Albert Keen was taller than most of the people Shane knew, standing a few inches above six feet. He wore large glasses and was dressed in a full suit. His hair, thick but silver, implied that this tall guy was nearing retirement age. When he opened his mouth, the first thing Shane realized about Al was that he came across as quiet and shy.
He reminded Shane of an older Clark Kent as played by Christopher Reeves. Uncomfortable in his own skin, very pleasant to meet, and entirely too big for his quiet demeanor.
Al stuck out his hand to Shane, “Shane Lowe? Are you Shane Lowe?” He said it twice, obviously unsure if just questioning Shane’s name would be interpreted correctly.
Shane grasped the man’s hand and shook it hard. Much like Clark Kent, Al’s grip was stronger than his demeanor implied.
“That’s me,” Shane answered.
“Albert Keen, everyone calls me Al,” he pulled back his hand and gestured toward the car. “I guess that I am taking you on a couple of appointments?”
“Yes,” Shane decided to see if he could push Al. “You’ve been assigned to convince me to join Perdition Investments.”
To Shane’s surprise, his words didn’t even phase Al. “Then let’s get started.”
Shane climbed into the car and Al quickly ran around and joined him before pulling out of the lot.
“So,” Shane ventured, “tell me about yourself, Albert.” He consciously chose to use Al’s entire first name. He wanted to show Al that Shane Lowe wasn’t everyone.
“There isn’t much to tell,” Al answered. “I’ve been with Perdition Investments for almost nineteen years. It hasn’t changed much. People have come and gone, but the company has remained the same.”
Shane didn’t miss that Albert had avoided the actual question and jumped directly into talking about Perdition Investments under the guise of his relationship with the company.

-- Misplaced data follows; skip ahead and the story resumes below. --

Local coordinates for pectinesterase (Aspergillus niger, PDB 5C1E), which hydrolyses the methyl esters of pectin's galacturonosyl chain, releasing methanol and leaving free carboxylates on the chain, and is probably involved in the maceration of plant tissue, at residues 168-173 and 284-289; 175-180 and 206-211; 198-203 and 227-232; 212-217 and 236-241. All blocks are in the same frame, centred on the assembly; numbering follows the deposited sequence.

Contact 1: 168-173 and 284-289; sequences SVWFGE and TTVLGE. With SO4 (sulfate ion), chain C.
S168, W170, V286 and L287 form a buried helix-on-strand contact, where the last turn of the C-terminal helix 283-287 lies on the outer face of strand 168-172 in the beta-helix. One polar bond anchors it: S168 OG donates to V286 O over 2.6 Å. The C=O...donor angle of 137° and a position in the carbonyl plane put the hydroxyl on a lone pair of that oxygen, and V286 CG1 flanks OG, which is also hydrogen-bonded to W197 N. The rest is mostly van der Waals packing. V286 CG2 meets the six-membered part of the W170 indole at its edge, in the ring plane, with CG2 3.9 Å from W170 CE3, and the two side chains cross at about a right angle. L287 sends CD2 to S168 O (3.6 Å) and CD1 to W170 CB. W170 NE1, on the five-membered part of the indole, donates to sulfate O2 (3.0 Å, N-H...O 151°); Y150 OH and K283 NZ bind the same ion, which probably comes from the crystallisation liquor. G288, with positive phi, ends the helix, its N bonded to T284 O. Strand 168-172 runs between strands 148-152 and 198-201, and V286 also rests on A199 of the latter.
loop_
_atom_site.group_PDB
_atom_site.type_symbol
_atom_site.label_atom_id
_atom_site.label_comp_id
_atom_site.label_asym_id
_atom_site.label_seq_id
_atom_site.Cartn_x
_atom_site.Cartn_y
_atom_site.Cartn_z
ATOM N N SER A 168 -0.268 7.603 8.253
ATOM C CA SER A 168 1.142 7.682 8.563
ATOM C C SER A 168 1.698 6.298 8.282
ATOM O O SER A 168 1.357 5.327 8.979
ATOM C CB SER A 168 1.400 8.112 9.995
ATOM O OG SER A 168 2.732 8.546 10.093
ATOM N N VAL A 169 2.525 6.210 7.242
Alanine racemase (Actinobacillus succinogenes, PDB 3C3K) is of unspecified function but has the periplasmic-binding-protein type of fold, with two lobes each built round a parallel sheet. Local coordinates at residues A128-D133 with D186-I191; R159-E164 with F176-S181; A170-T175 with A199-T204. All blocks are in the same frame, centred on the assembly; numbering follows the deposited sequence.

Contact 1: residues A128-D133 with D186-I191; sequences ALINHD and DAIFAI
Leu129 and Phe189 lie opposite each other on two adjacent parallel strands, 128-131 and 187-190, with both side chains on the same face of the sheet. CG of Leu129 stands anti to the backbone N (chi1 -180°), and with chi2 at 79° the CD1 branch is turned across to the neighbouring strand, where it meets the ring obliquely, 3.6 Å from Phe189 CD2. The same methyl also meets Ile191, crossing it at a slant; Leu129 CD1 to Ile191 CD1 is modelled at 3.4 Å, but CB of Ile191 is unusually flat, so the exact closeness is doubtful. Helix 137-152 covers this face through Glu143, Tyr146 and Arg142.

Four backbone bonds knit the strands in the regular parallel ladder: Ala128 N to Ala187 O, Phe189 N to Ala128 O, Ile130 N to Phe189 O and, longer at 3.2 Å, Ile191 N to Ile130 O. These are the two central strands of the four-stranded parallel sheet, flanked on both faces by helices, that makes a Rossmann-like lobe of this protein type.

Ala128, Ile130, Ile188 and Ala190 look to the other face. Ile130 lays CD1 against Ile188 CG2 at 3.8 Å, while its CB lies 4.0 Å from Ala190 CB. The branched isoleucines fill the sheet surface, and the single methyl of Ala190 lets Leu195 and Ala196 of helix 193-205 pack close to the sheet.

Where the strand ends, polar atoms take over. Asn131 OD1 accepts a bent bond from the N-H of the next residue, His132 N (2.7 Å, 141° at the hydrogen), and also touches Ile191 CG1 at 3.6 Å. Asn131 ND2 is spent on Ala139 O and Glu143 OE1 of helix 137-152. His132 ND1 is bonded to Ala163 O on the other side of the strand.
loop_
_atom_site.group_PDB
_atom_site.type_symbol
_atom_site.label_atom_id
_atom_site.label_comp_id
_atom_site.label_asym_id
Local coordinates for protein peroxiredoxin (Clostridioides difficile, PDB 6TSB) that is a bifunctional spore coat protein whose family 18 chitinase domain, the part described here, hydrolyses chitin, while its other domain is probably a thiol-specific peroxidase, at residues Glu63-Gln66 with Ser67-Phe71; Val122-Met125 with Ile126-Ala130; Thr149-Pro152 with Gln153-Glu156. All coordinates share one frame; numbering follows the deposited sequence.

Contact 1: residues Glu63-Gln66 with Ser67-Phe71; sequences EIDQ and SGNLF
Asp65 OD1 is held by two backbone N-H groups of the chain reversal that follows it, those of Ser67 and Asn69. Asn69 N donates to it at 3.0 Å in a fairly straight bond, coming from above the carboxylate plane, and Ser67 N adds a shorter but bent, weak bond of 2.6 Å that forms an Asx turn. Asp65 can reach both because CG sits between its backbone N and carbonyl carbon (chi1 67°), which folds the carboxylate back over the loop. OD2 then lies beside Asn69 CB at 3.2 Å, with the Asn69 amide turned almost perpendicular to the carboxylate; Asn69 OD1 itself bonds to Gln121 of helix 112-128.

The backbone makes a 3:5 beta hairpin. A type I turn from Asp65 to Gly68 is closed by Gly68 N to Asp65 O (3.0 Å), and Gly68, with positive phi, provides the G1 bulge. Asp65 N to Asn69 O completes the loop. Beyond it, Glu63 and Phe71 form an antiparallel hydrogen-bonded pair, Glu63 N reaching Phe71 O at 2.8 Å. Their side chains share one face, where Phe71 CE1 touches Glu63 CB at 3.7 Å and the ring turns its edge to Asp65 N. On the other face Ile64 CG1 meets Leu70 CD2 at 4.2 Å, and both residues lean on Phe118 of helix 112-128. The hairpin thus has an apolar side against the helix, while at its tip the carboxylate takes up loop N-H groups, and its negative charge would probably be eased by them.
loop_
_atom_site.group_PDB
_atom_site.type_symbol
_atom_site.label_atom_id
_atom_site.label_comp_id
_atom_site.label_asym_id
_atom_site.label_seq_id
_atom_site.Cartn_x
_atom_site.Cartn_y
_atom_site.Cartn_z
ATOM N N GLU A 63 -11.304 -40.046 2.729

If Albert wanted to talk about Perdition Investments, then Shane wouldn’t stop him, but he also wouldn’t forget that Albert didn’t like talking about himself. That could be useful information later.
“What do you sell at Perdition Investments?” Shane hoped that Albert would be a little more accommodating than his manager had been.
“We don’t.” Albert looked at Shane while he drove, his eyes were seeking deeper understanding. “Do you not know what we do?”
Shane rolled his eyes. “Well, Albert, that’s why I asked.” As means of an explanation, he added, “Sherrie gave me the elevator pitch, but you’re probably aware of how vague that is.”
Albert nodded and turned his eyes back to the road. “Well,” he said slowly, “I would love to tell you, but you would think I was joking.”
“Try me,” Shane was beginning to regret not calling a lawyer.
Albert visibly struggled with Shane’s response. Finally, he said, “Do you believe in God?”
“What does that have to do with anything?”
“Everything, unfortunately.”
“Then my answer would have to be that I am agnostic,” Shane answered reluctantly. “I never really think about religion.” It wasn’t some politically correct line he was feeding Albert, as Shane still wasn’t certain that he even wanted the job. He was being honest in that he never really thought about God or Heaven or whatever. People were too hung up on what other people believed, so Shane made it his goal to understand and speak to what other people believed, but his beliefs had nothing to do with beings that controlled the Universe. His beliefs focused on how the world already worked, and what steps would he need to follow to achieve the goals that he put in front of himself.
“So,” Shane said into Albert’s ensuing silence, “Perdition Investments sells to Churches?”
That seemed odd to Shane as he said it. When he said the name Perdition Investments in a conversation about belief, he suddenly found himself making a correlation that others would have seen as obvious. “Wait, isn’t Perdition another name for Hell?”
Albert nodded. “That’s a good start, but you should stop guessing and just let me show you. You still won’t believe me until you see it.”
As he said those words, he slid the Lincoln into park at a small house in a cul de sac.
“So, this isn’t a business to business sales job?”
Albert grabbed his sales binder and put his pen in it. Shaking his head, he replied, “It’s not exactly a sales job, it’s a job that sales skills are necessary. And no, it’s not business to business, but it’s also not consumer specific.” He shrugged and climbed out of the car while Shane followed suit. “We go where the business is.” He nodded toward the small townhouse, “Today the business is in Francine Stein’s home.”
Shane stayed a step behind Albert as he walked the short distance up Francine’s path to her porch. Somehow, Albert managed to translate his quiet demeanor to his knocking. He knocked three times, hesitating between each one as if he were struggling to decide if he should knock again.